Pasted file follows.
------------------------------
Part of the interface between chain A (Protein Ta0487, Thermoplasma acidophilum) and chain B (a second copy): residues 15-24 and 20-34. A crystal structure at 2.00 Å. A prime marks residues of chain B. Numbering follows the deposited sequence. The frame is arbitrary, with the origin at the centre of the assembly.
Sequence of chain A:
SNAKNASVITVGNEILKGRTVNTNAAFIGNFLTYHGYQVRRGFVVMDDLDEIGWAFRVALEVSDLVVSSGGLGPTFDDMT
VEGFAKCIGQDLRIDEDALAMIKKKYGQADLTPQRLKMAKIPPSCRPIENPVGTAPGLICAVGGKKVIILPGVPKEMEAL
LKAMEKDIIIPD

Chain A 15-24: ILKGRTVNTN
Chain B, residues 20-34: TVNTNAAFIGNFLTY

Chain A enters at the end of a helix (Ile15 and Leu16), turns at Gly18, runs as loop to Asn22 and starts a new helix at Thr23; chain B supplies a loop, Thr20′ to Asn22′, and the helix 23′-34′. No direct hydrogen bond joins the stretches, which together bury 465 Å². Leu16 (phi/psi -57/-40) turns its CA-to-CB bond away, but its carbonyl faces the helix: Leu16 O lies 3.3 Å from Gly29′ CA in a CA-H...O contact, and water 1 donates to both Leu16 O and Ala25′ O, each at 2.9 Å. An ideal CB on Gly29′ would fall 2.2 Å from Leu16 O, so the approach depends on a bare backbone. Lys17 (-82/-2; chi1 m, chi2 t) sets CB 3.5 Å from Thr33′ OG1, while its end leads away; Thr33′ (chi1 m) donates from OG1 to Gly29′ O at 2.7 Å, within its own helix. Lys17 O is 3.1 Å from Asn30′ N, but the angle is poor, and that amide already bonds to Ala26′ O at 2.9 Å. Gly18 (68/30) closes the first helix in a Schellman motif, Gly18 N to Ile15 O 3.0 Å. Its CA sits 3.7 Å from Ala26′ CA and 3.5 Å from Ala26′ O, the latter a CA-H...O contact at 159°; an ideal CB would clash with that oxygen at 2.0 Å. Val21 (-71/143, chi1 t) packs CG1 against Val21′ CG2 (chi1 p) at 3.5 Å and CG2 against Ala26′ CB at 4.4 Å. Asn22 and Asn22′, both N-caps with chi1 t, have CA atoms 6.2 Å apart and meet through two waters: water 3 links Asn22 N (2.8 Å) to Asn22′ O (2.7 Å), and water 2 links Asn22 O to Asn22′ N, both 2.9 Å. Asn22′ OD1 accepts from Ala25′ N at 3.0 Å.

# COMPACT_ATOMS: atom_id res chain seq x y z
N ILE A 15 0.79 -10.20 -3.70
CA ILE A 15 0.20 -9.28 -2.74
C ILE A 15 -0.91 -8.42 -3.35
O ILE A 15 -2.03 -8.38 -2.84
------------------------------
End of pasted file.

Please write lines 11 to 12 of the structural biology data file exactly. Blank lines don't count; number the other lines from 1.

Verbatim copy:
CA ILE A 15 0.20 -9.28 -2.74
C ILE A 15 -0.91 -8.42 -3.35